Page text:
The myths are those of progress and apocalypse, and they’ve been written about extensively by John Michael Greer at The Archdruid Report. In the aforelinked post, Greer summarizes these two myths well, stating that “[b]elievers in progress argue that industrial civilization is better than any other in history, and its present difficulties will be solved if we just put enough money into scientific research, or get government out of the way of industry, or whatever else their single story presents as the solution to all problems. Believers in apocalypse argue that industrial civilization is worse than any other in history, and its present difficulties will end in a sudden catastrophe that will destroy it and usher in whatever better world their single story promises them — a better world in which they will inevitably have the privileged place denied them in this one.” Greer goes on to note that both of these myths are ultimately myths of Utopia. With the myth of progress, Utopia is brought about by the continuing progress of humanity while in the myth of apocalypse, Utopia is the ultimate result of the destruction of the currently wicked world, which conveniently kills off all the people the believer in apocalypse dislikes and leaves behind only like minded people who band together to create a utopian society out of the old world’s ashes.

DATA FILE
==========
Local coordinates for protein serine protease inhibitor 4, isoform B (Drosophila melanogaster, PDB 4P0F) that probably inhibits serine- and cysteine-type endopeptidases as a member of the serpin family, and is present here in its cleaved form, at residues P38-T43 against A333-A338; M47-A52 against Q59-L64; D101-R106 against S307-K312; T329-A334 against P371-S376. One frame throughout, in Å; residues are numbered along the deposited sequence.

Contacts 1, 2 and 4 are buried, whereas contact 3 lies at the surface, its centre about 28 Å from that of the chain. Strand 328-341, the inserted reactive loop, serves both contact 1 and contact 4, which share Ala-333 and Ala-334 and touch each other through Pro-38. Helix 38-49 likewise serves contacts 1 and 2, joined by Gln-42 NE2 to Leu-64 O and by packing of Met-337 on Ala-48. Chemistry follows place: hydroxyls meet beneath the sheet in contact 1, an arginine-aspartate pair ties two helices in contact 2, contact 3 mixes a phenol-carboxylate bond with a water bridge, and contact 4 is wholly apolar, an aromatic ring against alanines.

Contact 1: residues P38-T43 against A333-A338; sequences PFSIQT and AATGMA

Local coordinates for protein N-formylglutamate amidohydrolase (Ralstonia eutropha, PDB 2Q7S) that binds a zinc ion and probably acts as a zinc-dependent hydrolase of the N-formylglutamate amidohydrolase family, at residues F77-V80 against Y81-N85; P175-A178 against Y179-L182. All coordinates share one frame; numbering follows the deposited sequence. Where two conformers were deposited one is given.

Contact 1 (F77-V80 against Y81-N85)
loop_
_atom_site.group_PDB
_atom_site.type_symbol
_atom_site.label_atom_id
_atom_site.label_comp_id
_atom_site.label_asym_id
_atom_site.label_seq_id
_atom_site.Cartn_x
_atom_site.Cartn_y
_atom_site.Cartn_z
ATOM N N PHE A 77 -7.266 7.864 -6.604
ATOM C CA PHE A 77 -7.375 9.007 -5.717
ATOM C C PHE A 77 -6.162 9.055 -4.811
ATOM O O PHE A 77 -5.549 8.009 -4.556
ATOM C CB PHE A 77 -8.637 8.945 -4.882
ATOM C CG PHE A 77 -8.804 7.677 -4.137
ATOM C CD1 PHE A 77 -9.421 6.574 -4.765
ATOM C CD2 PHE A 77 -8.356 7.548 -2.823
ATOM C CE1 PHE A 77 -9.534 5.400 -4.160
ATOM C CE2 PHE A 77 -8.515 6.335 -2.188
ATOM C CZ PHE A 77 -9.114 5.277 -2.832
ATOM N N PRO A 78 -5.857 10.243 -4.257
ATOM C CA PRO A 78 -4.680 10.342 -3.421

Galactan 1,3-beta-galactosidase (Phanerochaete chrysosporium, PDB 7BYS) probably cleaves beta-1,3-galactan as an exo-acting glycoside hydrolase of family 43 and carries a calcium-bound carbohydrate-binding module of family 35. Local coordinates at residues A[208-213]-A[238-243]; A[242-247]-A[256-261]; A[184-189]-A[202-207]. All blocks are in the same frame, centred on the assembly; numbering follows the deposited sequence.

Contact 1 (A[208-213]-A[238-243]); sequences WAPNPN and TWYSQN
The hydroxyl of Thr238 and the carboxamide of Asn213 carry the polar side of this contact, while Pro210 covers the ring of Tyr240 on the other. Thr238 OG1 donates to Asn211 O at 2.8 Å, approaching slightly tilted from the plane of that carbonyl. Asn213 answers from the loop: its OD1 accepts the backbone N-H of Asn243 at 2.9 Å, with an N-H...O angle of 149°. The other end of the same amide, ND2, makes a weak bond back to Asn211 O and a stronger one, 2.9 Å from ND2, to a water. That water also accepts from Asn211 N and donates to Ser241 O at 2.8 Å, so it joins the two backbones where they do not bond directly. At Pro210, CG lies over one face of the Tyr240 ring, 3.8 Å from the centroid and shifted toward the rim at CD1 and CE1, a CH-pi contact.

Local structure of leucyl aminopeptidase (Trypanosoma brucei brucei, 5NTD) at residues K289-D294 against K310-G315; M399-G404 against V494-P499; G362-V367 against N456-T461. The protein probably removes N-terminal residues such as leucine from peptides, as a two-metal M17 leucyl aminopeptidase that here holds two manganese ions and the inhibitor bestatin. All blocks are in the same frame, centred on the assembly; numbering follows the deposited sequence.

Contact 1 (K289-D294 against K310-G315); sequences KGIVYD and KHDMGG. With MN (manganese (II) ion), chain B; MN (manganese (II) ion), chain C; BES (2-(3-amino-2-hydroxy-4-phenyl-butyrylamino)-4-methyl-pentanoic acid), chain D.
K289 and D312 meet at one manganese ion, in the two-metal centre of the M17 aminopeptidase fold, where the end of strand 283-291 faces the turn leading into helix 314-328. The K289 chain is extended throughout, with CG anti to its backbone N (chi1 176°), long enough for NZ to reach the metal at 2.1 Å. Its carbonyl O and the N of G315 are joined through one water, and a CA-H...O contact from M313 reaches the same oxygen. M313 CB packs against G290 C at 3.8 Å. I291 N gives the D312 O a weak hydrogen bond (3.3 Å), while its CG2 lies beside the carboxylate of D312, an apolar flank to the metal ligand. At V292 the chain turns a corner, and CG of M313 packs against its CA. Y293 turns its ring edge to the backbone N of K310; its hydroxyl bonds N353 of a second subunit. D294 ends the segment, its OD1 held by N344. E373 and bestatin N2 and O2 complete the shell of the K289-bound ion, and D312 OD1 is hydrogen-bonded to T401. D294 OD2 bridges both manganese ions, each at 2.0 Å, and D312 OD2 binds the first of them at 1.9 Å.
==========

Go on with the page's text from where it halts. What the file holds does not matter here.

My time within the world of politics was a result of my belief in both these myths. Initially, it was my belief in progress that largely drove my involvement. I saw the world as a beautiful place and our society as potentially a great one. But I also saw trouble: environmental devastation, discrimination and bigotry, a rigged economy and corrupt political system. I believed these problems could be solved via the election of the correct politicians and the application of proper legislative policy, but I believed they could also become worse with the wrong policies and politicians. In that sense, the myth of apocalypse played it’s role, as well. Initially during my time in politics, I had great faith in the future and believed it would be a better time, but I still saw the possibility for a much worse outcome with the wrong people in power. Thus, I agonized over our political scene and became emotionally entangled in the political process.